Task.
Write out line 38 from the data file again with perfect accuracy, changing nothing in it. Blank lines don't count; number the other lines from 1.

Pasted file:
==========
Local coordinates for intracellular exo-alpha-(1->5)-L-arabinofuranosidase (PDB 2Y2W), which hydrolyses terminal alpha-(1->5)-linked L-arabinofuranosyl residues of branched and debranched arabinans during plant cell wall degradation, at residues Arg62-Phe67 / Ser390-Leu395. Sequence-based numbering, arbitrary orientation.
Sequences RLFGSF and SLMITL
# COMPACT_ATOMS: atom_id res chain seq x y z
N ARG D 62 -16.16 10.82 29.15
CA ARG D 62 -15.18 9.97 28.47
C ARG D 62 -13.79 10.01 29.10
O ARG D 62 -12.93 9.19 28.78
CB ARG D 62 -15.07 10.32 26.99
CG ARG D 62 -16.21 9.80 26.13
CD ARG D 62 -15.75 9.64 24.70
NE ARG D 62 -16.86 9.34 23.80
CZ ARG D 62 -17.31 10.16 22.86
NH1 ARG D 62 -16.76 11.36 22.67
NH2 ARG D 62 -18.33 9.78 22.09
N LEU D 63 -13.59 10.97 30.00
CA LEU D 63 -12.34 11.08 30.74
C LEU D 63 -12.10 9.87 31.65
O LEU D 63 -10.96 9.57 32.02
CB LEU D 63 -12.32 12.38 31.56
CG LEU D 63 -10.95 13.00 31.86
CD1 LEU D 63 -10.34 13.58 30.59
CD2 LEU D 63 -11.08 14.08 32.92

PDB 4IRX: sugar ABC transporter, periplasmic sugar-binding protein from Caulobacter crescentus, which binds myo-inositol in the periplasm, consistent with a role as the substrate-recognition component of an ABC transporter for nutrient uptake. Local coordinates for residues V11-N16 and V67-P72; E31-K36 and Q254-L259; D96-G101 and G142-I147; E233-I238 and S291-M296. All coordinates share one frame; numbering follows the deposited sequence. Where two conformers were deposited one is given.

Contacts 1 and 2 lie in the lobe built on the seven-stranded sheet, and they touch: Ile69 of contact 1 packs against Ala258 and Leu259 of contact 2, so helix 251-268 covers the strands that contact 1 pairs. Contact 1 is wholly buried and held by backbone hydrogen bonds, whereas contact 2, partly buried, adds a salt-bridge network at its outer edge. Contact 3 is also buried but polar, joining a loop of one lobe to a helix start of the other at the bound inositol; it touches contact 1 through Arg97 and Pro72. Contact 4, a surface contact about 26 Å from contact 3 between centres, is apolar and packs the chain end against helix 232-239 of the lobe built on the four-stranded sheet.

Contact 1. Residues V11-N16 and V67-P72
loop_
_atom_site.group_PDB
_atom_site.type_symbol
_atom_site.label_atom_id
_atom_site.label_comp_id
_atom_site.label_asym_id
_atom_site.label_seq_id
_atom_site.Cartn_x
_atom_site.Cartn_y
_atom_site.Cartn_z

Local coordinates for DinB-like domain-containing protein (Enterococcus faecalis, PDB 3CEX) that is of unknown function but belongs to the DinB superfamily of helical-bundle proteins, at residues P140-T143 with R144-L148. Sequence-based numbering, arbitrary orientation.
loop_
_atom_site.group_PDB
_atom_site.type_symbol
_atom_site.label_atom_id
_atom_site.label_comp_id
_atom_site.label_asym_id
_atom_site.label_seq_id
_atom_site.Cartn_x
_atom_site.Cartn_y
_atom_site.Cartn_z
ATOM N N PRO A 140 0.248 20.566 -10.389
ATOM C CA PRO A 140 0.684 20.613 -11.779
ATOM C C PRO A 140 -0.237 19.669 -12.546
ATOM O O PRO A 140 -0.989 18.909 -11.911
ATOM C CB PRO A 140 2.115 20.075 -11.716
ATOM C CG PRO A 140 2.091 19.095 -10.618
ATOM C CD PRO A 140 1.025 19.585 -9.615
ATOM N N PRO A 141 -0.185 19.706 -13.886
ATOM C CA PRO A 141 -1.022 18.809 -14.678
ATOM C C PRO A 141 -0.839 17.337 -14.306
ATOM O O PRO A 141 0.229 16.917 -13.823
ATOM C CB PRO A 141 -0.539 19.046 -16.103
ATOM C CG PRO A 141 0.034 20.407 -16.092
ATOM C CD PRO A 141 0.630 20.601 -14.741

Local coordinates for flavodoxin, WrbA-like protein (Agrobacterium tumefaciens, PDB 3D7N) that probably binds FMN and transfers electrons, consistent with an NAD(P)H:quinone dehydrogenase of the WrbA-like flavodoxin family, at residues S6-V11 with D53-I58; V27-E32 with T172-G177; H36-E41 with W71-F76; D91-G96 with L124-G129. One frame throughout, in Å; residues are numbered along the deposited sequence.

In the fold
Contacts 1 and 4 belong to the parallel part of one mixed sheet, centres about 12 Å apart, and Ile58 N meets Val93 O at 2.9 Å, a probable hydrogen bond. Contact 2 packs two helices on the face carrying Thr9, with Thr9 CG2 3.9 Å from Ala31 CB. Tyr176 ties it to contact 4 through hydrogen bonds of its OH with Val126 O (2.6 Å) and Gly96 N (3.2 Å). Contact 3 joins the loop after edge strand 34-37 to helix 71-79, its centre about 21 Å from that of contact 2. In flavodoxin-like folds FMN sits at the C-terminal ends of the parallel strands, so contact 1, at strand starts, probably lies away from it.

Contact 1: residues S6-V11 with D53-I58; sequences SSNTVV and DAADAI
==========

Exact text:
_atom_site.group_PDB